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What are Gardeners to Do?

Don’t give up hope.

  1. Bring spring inside! Check out my recent blog on bringing dormant spring flowering branches inside and forcing them for early colour and bloom.forsythia-4083551_1920
  2. Plant some seeds! You may not be able to go to Seedy Saturdays/Sundays but you can order seeds from local companies or find them at your local nurseries. A great activity for March Break with kids.
  3. Do some virtual garden tours! Google Arts and Culture has some, or there’s a virtual tour of Prince Charles’ Highgrove Gardens that I just found. I’m sure a quick Google search for “virtual tour” and “gardens” would bring up many more.Highgrove
  4. Plan your 2020 garden. Whether it’s reworking your perennial beds, planning a new garden, or deciding on your vegetables and herbs for this year, best to get your design ideas laid out now before spring arrives. Maybe think about a rain garden or pollinator garden for this year?
  5. Clean your tools. Get in your garage or garden shed and take inventory of what tools need repair or replacing, and what new tools may be helpful this season. Clean your tools now so you are ready for the season.20190713_140635
  6. Get outside. Yes we might still have snow (well some of us do) but that doesn’t stop you wandering around your garden and dreaming does it?
  7. Go wander in nature. Many of the COVID-19 restrictions are stopping our regular activities in our communities. But that is no reason not to enjoy our wonderful environment. Take this opportunity to get out for a hike, see the plants emerging from their winter hibernation, listen to the spring birds singing, and relax in nature. (more on this in our MG Sharleen’s blog on Monday)09_RiverView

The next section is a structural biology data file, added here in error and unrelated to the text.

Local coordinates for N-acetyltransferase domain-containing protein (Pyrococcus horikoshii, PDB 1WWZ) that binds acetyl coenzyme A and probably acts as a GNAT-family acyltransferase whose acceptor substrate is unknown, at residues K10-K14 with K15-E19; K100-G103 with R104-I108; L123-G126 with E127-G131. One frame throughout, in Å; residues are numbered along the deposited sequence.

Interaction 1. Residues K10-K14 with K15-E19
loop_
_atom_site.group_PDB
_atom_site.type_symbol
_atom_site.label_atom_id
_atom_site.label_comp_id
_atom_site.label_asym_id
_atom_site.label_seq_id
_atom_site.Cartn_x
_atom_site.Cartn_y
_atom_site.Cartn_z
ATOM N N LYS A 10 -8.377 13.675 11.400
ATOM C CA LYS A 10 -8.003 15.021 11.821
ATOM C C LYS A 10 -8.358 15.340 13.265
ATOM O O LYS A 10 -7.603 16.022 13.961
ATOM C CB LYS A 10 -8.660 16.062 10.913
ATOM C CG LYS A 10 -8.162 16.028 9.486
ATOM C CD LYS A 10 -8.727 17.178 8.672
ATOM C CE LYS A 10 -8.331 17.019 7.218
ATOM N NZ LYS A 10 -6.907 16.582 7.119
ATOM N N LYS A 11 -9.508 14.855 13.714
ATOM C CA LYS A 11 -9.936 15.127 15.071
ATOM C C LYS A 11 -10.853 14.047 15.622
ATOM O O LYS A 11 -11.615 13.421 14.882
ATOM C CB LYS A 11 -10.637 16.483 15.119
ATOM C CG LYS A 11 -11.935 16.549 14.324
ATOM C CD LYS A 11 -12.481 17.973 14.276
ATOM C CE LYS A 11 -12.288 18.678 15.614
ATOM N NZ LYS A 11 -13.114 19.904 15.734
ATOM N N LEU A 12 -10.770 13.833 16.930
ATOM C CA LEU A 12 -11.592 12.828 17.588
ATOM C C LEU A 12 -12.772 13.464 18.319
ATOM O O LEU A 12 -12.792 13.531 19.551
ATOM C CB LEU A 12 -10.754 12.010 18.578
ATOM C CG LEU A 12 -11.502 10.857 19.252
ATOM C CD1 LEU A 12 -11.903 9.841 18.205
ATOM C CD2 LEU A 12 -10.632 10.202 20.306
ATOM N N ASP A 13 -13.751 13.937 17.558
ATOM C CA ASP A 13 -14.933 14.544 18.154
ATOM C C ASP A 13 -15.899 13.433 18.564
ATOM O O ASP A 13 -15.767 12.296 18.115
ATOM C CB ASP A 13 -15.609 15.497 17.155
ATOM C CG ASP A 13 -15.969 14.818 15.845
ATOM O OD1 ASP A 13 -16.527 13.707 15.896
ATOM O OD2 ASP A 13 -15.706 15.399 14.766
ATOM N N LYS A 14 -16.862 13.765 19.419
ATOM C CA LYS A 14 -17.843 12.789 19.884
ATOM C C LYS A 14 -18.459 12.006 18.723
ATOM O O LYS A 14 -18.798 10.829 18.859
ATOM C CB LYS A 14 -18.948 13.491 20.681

These are challenging times, but our gardens and love of gardening will help get us through. If you have other ideas please tweet them out to us or share them on our Facebook page.

 

 

Facing Climate Change: What Gardeners Need to Know

By Sharleen Pratt, Master Gardener

I recently attended a Master Gardener’s Technical Update at the Toronto Botanical Gardens. The subject was Facing Climate Change: What Gardeners Need to Know. The speakers were Dr. Jon Warland, Dr. Steven Hill and Lorraine Johnson. As we sat listening to how our climate is changing and the impacts that this has on current gardening practices, it was not lost to us that we were about to experience an upcoming ice storm at the same time that Australia was dealing with horrific fires. And then on January 17th, Newfoundland is hit with one of the worst winter storms they have ever had!

Some interesting facts I took away with me that day were:

  • Plants that were once borderline hardy are now easily surviving our winters.
  • Severe storm conditions are damaging many of our trees.
  • The Sugar Maple could disappear in this century from the Greenbelt area.
  • Invasive plants are taking hold and pushing out some of our woodland native plants.
  • The average concentration of CO2 in the atmosphere was about 250 parts per million (ppm) in pre-industrial times. Now it exceeds 400 parts per million (ppm).
  • The peak bloom date for cherry trees in Washington, D.C. has shifted earlier by approximately five days since 1921.
  • The current climate in the Golden Horseshoe area will be in Algonquin Park by the end of the century.

Lorraine Johnson spoke at great length about our perception of what was a ‘nice’ garden. She believes that we need to understand the benefits of growing native plants that will be hardy enough to withstand the unpredictable extremes in climate. She presented several examples of people who had replaced their front lawns with native plants or vegetables and had been instructed by the cities to remove the plants or had received bills when the city moved in and cut it all down only because it was considered ‘messy’ and ‘unappealing’!